The formation has worked well for us as we’ve only allowed 3 goals in the regular season. Tournaments have been less successful, but we’ve also found that our team struggles in tournaments and also that many of the fields we play tournaments on are at the shorter range of the 8v8 field requirements. In those cases we probably could switch to a 2-3-2 since the forwards and defenders are often closer to midfield to help ‘take up space’ I should have tried that last weekend but didn’t.

So for those of you coaching 8v8 – what formation have you found works for teams at your level? Are you still using three defenders, or have you stepped up to using two? Do you stick with one formation only or have you found that you switch depending on what you face. Do your players know the difference between the two formations?

Leave a Reply

  1. @Jay I think the US has reached their plateau and will steadily decline. Just look at the crap they put in the license modules (F,E, and D for example)

  2. Coach Aaron,
    I am intrigued by your statements about the 3-1-2-1 but can you give more specifics about how you use this formation. We have girls with some talent but mentally they do not seem to grasp their positions very well at this stage (U10). Can you clarify the roles of the players in your scheme.

  3. I just coached a season with 2-3-2 on an 80 yd field. I considered this an intermediate step since I inherited a team that was used to 3-1-3 (previous coach did not understand the middlefield). It was successful at times but more often than not we gave up a lot of goals. I think that had more to do with the fact that I have some great players and some pretty bad players but this is a recreational league and I do play everyone equally. The disparity between my best and worst players was what caused most of the goals we gave up. This spring I will be switching to a 2-4-1 with a diamond middlefield. The CDM will be able to help the defense as well as attack. I will keep you posted on how we do when the time comes.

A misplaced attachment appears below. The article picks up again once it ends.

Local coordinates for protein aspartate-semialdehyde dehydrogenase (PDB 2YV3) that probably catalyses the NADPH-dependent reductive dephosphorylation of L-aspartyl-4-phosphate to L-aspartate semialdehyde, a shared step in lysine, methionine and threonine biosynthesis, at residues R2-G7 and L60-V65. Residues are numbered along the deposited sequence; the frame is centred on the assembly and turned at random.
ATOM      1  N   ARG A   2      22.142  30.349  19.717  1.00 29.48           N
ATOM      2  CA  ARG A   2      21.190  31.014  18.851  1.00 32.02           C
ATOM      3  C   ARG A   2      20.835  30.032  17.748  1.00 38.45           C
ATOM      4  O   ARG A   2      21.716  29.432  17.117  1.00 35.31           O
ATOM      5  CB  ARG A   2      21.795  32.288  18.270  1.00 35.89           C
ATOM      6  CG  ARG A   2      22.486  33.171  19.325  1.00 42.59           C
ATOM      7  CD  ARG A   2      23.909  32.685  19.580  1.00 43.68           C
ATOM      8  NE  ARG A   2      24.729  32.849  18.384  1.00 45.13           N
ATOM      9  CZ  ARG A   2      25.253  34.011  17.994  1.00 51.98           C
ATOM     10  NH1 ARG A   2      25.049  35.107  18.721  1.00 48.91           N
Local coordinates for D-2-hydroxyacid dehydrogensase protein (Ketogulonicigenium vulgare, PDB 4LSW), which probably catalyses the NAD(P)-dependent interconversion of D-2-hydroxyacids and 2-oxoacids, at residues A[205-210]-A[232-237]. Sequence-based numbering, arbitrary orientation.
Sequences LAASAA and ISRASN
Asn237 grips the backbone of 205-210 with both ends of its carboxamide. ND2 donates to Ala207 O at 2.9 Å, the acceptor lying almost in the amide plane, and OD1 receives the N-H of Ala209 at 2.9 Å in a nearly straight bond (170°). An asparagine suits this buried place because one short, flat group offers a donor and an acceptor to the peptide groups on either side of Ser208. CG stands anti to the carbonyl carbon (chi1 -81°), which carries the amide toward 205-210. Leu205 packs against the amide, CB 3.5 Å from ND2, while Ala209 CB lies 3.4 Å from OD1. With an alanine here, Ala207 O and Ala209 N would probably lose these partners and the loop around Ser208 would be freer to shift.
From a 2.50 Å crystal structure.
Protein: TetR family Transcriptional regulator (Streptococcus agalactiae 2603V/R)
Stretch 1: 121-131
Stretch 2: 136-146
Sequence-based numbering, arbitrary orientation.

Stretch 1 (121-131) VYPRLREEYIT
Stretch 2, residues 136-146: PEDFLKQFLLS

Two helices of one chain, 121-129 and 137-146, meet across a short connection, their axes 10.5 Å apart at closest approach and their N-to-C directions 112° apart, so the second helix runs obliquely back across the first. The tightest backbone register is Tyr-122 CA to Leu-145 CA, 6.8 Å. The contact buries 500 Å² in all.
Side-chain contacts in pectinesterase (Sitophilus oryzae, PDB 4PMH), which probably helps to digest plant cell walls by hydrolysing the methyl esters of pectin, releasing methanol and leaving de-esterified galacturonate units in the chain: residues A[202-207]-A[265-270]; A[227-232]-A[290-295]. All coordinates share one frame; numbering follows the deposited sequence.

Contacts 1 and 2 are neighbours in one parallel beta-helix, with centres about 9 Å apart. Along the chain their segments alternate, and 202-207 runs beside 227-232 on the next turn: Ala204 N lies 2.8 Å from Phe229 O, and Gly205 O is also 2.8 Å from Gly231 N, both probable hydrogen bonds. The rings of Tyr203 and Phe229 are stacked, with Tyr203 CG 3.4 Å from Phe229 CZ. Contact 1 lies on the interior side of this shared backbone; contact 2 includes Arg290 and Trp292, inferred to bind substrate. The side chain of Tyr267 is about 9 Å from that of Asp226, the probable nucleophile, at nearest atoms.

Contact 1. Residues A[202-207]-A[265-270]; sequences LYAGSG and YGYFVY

4. Please Please Please take the time to go do coaching courses. Get you licences! They are not the end all be all of coaching, but they will drastically move you away from the bonehead notions that are being written here. If you wrote in your post anywhere, “My U10 or U12 team went undefeated and has the lowest goals against average in the league.” THEN YOU HAVE FAILED THE KIDS ON YOUR TEAM. I’m sorry if your offended, but the emphasis at this age should be on psycomotor skills, coordination, technical abilities and teaching them to be compitent in 1v1, 2v2 and other small team tactics up to about 4v4. I am a college coach and it is really disheartening to read about U10 coaches designing formations around what will give them the best chance to win. Develop competitiveness in individual moments, like how many juggles they can do, how many passes in a certain time, how many times they can dribble up and down weaving through cones. Use the US national team technical test (which you can find online). Please Please Please, stop teaching them that the measure of success in wins and losses. YOU ARE FAILING THE KIDS ON YOUR TEAM. WINNING MATTERS, BUT NOT AT U10!

  5. 1st year competitive league coach trying to find the right balance of playing the better players and pleasing all the parents. Starting to realize I can’t please everyone. 12 players on the team one player with great skills, 4-5 decent players who play hard, 3 who working hard and getting better, and three who if I had a do-over I would’ve not taken.
    After a slow start in Fall (0and 3), we turned our season around by giving the better players much more time on the field. Winning came at a price, after our strongest game we ever played, two parents approached me after the game and were very upset due to their kids playing time. A big meeting with the club ensued. I stood my ground on the kids playtime and the season continued. My question is what is the proper playtime for very weak players on a competitive team?
    And what’s the best way to relay this to the parents?

  6. @Coach Larry

    Write this formation on a sheet of paper and look at the many options you have as triangles. Versus making girls run laps I have them run in formations of triangles. They hate it but when the kickoff wistles blows it just becomes natural (very nice to watch as it develops in them). The roles are simple, if our team has the ball everyone is on offense and must stay dedicated to their zone (triangle on their side of the field). We lose posession and it becomes man to man, with nearest defender attaching. You will find that 9 times out of ten they will be covering within their triangles automatically.

    @soccer coach
    You are so right. In case you didnt notice I never reacted to comments on how much they win. When I was bashing the license modules I was referring to their on field strategies, not their philosphy on mental developments.